The new system promoted by the Chinese government is described by Chinese authorities as a ‘Mechanism for Pluralist Dispute Resolution’ (PDR)(Duoyuanhua Jiufeng Jiejue Jizhi 多元化争端解决机制). The Chinese term ‘duoyuanhua’ has been variously translated as ‘multiple’ and ‘diversified’; however, in the book I co-authored with Prof Jianfu Chen, Dispute Resolution in the People’s Republic of China: The Evolving Institutions and Mechanisms, we decided after careful consideration that ‘pluralist’ is a better translation, since it indicates that the ‘duoyuanhua’ system is new and different, and the ‘multiple’ or ‘diversified’ dispute resolution methods it refers to are not just independent alternatives but interrelated components in an integrated and coordinated system.
The term ‘Mechanism for PDR’ first appeared in 2004 in the 2nd Five Year Reform Plan of the People’s Courts, and again in 2008 in the judicial reform scheme coordinated by the Communist Party of China (CPC) Central Committee on Judicial Reform. The most important policy measures, however, emerged in 2013 and 2014. The CPC Central Committee in 2014 stipulates that:
Mechanisms for prevention and resolution of social conflicts and disputes shall be strengthened, and a pluralist dispute resolution mechanism, in which mediation, arbitration, administrative ruling, administrative reconsideration, and litigation shall be organically linked and their operations be coordinated, shall be improved.
– Item 5 (4), Decision Concerning Certain Major Issues in Comprehensively Moving Forward Ruling the Country According to Law, CPC Central Committee, 2014
This 2014 CPC Decision makes the reform task clear: to develop a comprehensive dispute resolution system in which the various dispute resolution methods are not treated as separate alternatives, but as mutually supportive components in an integrated system of PDR.
In Chinese literature and policy documents the term ‘Mechanism for PDR’ has been used in both a broad and narrow context.
The 2014 CPC Decision refers to strengthening mechanisms for the prevention and resolution of social conflicts and disputes and emphasises building and improving the interconnection and coordination of all kinds of dispute resolution methods. These measures include alternative dispute resolution (ADR), litigation and administrative measures and a great variety of organisations, including the judiciary (courts and procuratorates) and many government authorities such as administrative law enforcement agencies (public security authorities) and offices of Comprehensive Control and Social Management (Zongzhi Ban 综治办), as well as mass/social organisations (Trade Unions, Women’s Federations, Youth Leagues, Neighbourhood Committees). In this broad context, the term refers to a system of mechanisms for comprehensive social control and the prevention of social conflict and instability (Weiwen 维稳) under the general umbrella of social governance, which is clearly more political than legal. These reforms aim at establishing an integrated dispute resolution system that forms part of China’s new governance model, addressing not only dispute resolution but also the prevention of social conflict and maintenance of social stability.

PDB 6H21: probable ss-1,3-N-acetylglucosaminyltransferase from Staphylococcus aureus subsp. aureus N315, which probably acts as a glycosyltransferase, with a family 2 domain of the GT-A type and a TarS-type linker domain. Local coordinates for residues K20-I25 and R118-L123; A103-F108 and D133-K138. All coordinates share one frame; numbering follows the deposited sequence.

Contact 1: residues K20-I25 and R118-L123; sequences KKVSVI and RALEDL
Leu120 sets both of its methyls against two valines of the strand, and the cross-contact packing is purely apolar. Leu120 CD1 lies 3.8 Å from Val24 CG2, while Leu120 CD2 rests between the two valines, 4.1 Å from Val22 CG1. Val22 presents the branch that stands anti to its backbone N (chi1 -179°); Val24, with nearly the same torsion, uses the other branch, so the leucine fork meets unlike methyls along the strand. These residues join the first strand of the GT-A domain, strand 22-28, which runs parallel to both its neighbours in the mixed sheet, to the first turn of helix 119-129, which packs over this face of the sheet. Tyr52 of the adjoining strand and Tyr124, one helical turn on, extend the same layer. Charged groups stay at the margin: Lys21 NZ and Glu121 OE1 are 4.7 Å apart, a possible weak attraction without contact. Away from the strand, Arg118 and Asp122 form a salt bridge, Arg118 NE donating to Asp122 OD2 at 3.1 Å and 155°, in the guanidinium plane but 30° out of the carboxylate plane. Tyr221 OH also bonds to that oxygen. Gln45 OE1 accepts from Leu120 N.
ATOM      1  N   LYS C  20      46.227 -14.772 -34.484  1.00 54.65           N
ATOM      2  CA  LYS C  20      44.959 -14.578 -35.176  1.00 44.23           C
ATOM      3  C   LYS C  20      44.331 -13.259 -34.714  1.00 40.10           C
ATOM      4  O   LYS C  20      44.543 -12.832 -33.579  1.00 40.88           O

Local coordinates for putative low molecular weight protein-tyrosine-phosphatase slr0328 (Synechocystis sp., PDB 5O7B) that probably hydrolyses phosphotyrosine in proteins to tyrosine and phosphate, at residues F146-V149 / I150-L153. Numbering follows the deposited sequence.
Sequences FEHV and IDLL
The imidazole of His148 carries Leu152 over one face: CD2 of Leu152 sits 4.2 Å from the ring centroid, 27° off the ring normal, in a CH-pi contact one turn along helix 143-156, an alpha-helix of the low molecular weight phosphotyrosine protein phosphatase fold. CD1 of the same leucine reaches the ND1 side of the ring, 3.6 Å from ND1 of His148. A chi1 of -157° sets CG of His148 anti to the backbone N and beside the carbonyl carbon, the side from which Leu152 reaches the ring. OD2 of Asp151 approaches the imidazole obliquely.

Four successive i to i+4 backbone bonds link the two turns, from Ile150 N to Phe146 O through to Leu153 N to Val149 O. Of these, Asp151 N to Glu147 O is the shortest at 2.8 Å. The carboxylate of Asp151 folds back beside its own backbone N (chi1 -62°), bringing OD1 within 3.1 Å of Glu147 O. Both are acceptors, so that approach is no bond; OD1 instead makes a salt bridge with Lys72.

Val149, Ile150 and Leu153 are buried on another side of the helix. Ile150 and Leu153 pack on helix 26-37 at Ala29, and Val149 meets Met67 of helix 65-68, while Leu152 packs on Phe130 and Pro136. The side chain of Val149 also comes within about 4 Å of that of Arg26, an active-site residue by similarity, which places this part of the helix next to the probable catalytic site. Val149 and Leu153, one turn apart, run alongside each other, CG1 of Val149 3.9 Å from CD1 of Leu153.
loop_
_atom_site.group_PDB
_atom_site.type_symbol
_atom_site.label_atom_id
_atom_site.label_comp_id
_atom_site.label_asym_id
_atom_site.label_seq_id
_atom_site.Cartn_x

Conversely, the term is also used in a narrow sense, referring to an integrated system of legal mechanisms, the reform of which is led by the Supreme People’s Court, which focuses on building links between ADR, administrative review, adjudication and litigation. These include judicial confirmation of mediation agreements, support for arbitration and the enforcement of arbitral awards, appointing mediators and arbitration institutions as court-sanctioned mediators and arbitrators, establishment of ‘one-stop’ (Yizhanshi一站式) dispute resolution mechanisms within the court system, and shared platforms for litigation and ADR.
The comprehensive approach, under the umbrella of strengthening PDR as a dispute resolution mechanism, is innovative yet full of uncertainties. It is probably well-intended that all social forces are mobilised to prevent and resolve social conflicts and disputes, and the one-stop approach may provide convenience and efficient and effective dispute resolution solutions.
It is uncertain and potentially risky, not just because the Mechanism for PDR may be used as an instrument for social control, but because this may politicise an otherwise innovative reform. On the other hand, however, efforts towards building and strengthening the PDR, in the narrow sense of the term, led by the Supreme People’s Court, are to be welcomed. These efforts have seen the strengthening and further development of mediation and arbitration, as well as the establishment of various mechanisms for ADR and litigation to work together as a ‘united force’ for dispute resolution.
Zhiqiong June Wang (PhD) is Associate Professor of Law, Western Sydney University, Australia. June’s research interests are in Chinese law, international economic law, dispute resolution and comparative law. Her China-related research focuses on original observation and analysis of the various institutional reforms in the area of commercial law in China. June is also an arbitrator of the Shenzhen International Court of Arbitration.